Welcome to the conversation!

Welcome to the conversation!

Harriet Beecher Stowe's (1811-1896) best-selling anti-slavery novel Uncle Tom's Cabin (1852), made her the most famous American woman of the 19th century and galvanized the abolition movement before the Civil War.

The Stowe Center is a 21st-century museum and program center using Stowe's story to inspire social justice and positive change.

The Salons at Stowe programs are a forum to connect the challenging issues (race, gender and class) that impelled Stowe to write and act with the contemporary face of those same issues. The Salon format is based on a robust level of audience participation, with the explicit goal of promoting civic engagement. Recent topics included: Teaching Acceptance; Is Prison the New Slavery; Traces of the Trade: A Story from the Deep North; Creativity and Change; Race, Gender and Politics Today; How to be an Advocate

This blog will expand the reach of these community conversations to the online audience. Add your posts and comments to keep the conversation going! Commit to action by clicking HERE to stay up to date on Salon and social justice news.

For updates on Stowe Center programs and events, sign up for our enews at http://harrietbeecherstowe.org/email.

Tuesday, January 27, 2015

#RadicalBrownies Inspire Action and Justice

Oakland's newest band of radical activists is a group of fourth-graders. The "Radical Brownies" out of Oakland, CA, are a politically conscious, socially active version of the Girl Scouts designed for young girls of color. Members wear berets in the style of prior activist groups, like the Black Panthers and Brown Berets, and earn badges on "Black Lives Matter" and "LGBT allyship."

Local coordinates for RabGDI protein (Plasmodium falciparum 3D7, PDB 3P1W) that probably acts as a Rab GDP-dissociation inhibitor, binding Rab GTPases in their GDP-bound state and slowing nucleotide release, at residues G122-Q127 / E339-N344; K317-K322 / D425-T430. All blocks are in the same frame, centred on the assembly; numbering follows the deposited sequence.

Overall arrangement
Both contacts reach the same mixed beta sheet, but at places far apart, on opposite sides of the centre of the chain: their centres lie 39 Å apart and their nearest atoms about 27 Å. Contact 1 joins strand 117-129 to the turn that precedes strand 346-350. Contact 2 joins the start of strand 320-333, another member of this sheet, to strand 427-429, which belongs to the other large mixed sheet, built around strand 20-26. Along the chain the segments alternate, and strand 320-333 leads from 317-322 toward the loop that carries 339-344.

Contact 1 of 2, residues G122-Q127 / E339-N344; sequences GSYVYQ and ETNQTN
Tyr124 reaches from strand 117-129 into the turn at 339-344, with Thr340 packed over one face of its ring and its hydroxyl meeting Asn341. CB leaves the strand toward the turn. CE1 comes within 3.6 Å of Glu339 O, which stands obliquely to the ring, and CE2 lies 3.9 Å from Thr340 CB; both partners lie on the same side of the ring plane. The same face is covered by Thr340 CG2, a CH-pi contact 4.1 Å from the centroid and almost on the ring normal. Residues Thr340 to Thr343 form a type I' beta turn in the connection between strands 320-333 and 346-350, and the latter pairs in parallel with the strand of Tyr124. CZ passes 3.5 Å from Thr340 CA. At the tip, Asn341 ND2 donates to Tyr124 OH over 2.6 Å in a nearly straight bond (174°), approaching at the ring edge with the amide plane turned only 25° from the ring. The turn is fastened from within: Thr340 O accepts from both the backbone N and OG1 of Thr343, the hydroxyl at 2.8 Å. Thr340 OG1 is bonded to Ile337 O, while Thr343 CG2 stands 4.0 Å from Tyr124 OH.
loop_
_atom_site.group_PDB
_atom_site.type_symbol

Co-founder Anayvette Martinez started "Radical Brownies" with the intention of creating an empowering, inclusive group where young girls of color could learn and develop as social justice activists. Created just a month ago, the group has 12 members in the Oakland area and is looking to expand to more cities soon.

What do you think of the "Radical Brownies"? How can we create more spaces where young people can participate in politically relevant practices?  

Monday, January 26, 2015

Can video games generate #empathy?

Planted in the developed world, it can be difficult to understand the tangled web of actors and issues that comprise the world's most pressing conflicts. Even more difficult than mere understanding, is relating to the plight of individuals and communities a world away. Project Syria aims to counteract this dissonance by granting users an opportunity to understand daily life amid the Syrian Civil War through interactive video play. Developed by students at the University of Southern California, the game utilizes first-person interviews, documentary footage, and audio samplings to give users an opportunity to immerse themselves, albeit virtually, in a high-conflict environment. 

Nonny de la Peña, head of Project Syria, describes virtual reality as an "empathy generator," and seeks with the project to inspire connections and motivate further learning on the Syrian conflict.  

What do you think of Project Syria? Can a video game connect users with the plights of communities around the world? Does it exploit the suffering some communities experience? 

Harriet Beecher Stowe's loss of her son Samuel Charles allowed her to begin to empathize with the heartbreak women who were enslaved endured when they were taken or separated from their families. She then infused this empathy into Uncle Tom's Cabin. Can we generate empathy without experiencing tragedy ourselves? Have you ever felt empathy from a movie, book, song, or game?  

Saturday, January 24, 2015

#SalonsatStowe: Ways to Get Involved and Continue the Conversation

Has Racial Inequality Reached the Tipping Point? 

More Information and Ways YOU Can Take Action

Hartford Action

Greater Hartford NAACP

Urban League of Greater Hartford

YWCA Hartford Region








Kristin Stoller, The Hartford Courant

What other organizations would you add to this list? What other articles would you suggest? What are your thoughts on racial inequality? Have we reached the tipping point? How can we work to combat interpersonal, but also institutional racism and inequality?